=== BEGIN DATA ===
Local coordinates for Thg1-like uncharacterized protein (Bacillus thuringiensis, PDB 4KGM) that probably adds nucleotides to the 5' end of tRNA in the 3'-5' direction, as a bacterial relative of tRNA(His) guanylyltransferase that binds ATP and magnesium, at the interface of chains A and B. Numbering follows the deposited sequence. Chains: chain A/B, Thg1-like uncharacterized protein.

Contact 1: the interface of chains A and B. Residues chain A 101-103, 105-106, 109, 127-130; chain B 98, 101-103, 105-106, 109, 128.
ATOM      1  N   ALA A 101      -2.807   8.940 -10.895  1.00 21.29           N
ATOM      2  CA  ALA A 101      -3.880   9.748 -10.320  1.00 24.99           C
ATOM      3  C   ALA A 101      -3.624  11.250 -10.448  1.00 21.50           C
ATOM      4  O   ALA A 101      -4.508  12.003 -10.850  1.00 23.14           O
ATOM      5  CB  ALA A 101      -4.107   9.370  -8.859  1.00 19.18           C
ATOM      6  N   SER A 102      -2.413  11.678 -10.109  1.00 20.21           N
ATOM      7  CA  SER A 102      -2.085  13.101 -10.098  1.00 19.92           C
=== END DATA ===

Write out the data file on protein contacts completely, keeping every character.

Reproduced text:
Local coordinates for Thg1-like uncharacterized protein (Bacillus thuringiensis, PDB 4KGM) that probably adds nucleotides to the 5' end of tRNA in the 3'-5' direction, as a bacterial relative of tRNA(His) guanylyltransferase that binds ATP and magnesium, at the interface of chains A and B. Numbering follows the deposited sequence. Chains: chain A/B, Thg1-like uncharacterized protein.

Contact 1: the interface of chains A and B. Residues chain A 101-103, 105-106, 109, 127-130; chain B 98, 101-103, 105-106, 109, 128.
ATOM      1  N   ALA A 101      -2.807   8.940 -10.895  1.00 21.29           N
ATOM      2  CA  ALA A 101      -3.880   9.748 -10.320  1.00 24.99           C
ATOM      3  C   ALA A 101      -3.624  11.250 -10.448  1.00 21.50           C
ATOM      4  O   ALA A 101      -4.508  12.003 -10.850  1.00 23.14           O
ATOM      5  CB  ALA A 101      -4.107   9.370  -8.859  1.00 19.18           C
ATOM      6  N   SER A 102      -2.413  11.678 -10.109  1.00 20.21           N
ATOM      7  CA  SER A 102      -2.085  13.101 -10.098  1.00 19.92           C